Crooked Tree? Stake it Straight.

Has your newly planted tree sunk and tilted as the soil settled? Follow these steps to help stake it straight.

The first tree my hubby and I ever planted was a lanky Chinquapin oak on the southwest side of our new-to-us home. Considering it came root-bound in a tiny three-gallon pot and spent its first winter enduring dozens of below-freezing episodes and even a brief ice storm, it has really done well.

Though healthy and growing, one thing bothered us – it had a slight lean. It was ever so slight. But as months went by, it was clear our precious first tree – now a year and a half old – was leaning so far over, it looked like it was trying to touch its toes.

Lucky for us, I have a friend who’s an arborist. He suggested staking the tree — or taking two vertical stakes (aka guy wires) and connecting them horizontally halfway up the tree trunk using guy wires (ropes, straps or even pantyhose).

Tree staking is something that should only be done if absolutely necessary, as in my own situation. Of course, the combination of shifting or loose soil, tall trees with underdeveloped root systems and strong winds can easily make it a necessity. But it must be done correctly.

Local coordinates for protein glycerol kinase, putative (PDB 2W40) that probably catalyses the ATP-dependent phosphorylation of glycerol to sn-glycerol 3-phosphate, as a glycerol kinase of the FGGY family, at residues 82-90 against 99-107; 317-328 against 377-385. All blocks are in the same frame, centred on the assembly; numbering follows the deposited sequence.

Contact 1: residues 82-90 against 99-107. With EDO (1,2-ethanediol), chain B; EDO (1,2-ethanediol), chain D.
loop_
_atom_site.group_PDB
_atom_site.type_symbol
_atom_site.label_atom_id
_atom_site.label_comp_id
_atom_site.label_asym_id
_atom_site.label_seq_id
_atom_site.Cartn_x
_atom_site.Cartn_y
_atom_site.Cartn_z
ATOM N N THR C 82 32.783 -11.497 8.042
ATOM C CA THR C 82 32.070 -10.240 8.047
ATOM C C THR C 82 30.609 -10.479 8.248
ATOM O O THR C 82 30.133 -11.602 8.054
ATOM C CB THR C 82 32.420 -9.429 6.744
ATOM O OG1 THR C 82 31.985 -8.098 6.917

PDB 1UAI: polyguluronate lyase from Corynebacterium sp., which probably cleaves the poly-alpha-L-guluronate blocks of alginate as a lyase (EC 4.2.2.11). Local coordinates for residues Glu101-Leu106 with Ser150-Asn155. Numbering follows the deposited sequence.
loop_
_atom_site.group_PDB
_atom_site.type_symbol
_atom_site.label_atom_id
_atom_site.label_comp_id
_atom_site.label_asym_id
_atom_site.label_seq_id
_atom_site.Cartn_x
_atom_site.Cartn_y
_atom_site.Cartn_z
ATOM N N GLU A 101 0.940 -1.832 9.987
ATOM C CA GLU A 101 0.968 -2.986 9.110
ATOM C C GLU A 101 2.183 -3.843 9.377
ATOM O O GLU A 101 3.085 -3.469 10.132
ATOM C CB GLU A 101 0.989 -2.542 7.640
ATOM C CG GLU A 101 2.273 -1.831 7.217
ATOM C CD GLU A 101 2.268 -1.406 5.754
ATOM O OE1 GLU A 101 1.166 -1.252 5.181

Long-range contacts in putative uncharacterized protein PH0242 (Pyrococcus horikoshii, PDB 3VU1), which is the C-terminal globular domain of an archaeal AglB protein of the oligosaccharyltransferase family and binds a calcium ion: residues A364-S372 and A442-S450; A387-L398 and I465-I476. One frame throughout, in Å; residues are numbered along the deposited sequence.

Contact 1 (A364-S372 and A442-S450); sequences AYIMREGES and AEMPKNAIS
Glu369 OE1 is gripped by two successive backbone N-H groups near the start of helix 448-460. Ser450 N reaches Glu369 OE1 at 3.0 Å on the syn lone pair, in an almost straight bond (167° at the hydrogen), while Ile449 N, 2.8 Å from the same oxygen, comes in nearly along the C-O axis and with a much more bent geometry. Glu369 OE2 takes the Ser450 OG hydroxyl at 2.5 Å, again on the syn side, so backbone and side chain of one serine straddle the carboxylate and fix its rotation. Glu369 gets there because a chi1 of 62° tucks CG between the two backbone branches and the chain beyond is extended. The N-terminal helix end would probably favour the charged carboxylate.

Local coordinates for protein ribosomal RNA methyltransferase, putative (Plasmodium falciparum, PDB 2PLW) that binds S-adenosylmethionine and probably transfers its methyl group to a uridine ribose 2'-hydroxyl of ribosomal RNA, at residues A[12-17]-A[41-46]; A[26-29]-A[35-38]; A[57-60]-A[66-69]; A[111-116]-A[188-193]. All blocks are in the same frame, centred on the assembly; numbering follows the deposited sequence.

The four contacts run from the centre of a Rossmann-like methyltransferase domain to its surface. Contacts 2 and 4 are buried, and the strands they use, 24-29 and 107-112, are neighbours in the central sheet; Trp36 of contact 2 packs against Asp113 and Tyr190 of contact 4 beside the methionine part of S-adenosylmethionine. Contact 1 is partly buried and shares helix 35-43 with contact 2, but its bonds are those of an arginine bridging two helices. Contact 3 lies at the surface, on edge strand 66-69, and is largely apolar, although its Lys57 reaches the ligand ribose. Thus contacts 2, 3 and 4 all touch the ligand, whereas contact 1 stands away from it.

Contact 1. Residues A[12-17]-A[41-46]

Here’s how to set it straight for good:

  1. Regardless of the number of stakes you use (1-4 is pretty normal), don’t drive them into the root ball. Obviously, this damages the roots of an already weak tree. Instead, stakes should be placed outside of the root ball, away from the tree. Make sure your stakes are driven firmly and securely into the ground.
  2. Guy materials can vary, but make sure they have some elasticity and are generally smooth in texture. Rope, twine, and sturdy textiles are all acceptable. Bailing wire is generally NOT acceptable because it lacks flexibility and doesn’t allow gentle movement with the wind that helps the young tree to build strength. And never use wire and a hose. They will cut into the tree and damage it.
  3. Attach a soft, flexible material at the point where the guy and the tree bark touch. This helps to prevent damage to the water and food exchanging tissues of the tree.
  4. Do not leave the stakes in for more than one year. Stakes are like training wheels for trees. If you never take them off, they’ll never learn to balance and sway on their own.
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Erin Conant
Erin Conant has a passion for all things related to plants. Our former SAWS conservation consultant is now at home with her family passionately establishing their own urban farm and spreading the word of water conservation.
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